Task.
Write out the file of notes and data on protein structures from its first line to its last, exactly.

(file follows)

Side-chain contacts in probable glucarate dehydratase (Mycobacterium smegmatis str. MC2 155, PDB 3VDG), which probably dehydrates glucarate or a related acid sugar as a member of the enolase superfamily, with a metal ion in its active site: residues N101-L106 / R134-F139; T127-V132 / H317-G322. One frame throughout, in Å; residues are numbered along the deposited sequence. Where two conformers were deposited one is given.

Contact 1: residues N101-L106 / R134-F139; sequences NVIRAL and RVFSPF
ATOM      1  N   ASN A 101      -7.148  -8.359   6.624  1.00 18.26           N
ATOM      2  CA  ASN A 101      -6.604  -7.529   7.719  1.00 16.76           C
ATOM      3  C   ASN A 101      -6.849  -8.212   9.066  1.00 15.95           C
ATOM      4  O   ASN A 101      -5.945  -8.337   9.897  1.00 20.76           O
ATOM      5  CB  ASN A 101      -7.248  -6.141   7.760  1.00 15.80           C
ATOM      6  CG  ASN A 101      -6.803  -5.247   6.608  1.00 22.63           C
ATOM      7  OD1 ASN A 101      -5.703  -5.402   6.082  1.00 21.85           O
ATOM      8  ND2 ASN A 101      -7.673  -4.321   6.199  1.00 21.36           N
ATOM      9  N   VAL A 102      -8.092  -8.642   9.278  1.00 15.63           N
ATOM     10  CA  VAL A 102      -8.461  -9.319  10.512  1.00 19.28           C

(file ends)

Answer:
Side-chain contacts in probable glucarate dehydratase (Mycobacterium smegmatis str. MC2 155, PDB 3VDG), which probably dehydrates glucarate or a related acid sugar as a member of the enolase superfamily, with a metal ion in its active site: residues N101-L106 / R134-F139; T127-V132 / H317-G322. One frame throughout, in Å; residues are numbered along the deposited sequence. Where two conformers were deposited one is given.

Contact 1: residues N101-L106 / R134-F139; sequences NVIRAL and RVFSPF
ATOM      1  N   ASN A 101      -7.148  -8.359   6.624  1.00 18.26           N
ATOM      2  CA  ASN A 101      -6.604  -7.529   7.719  1.00 16.76           C
ATOM      3  C   ASN A 101      -6.849  -8.212   9.066  1.00 15.95           C
ATOM      4  O   ASN A 101      -5.945  -8.337   9.897  1.00 20.76           O
ATOM      5  CB  ASN A 101      -7.248  -6.141   7.760  1.00 15.80           C
ATOM      6  CG  ASN A 101      -6.803  -5.247   6.608  1.00 22.63           C
ATOM      7  OD1 ASN A 101      -5.703  -5.402   6.082  1.00 21.85           O
ATOM      8  ND2 ASN A 101      -7.673  -4.321   6.199  1.00 21.36           N
ATOM      9  N   VAL A 102      -8.092  -8.642   9.278  1.00 15.63           N
ATOM     10  CA  VAL A 102      -8.461  -9.319  10.512  1.00 19.28           C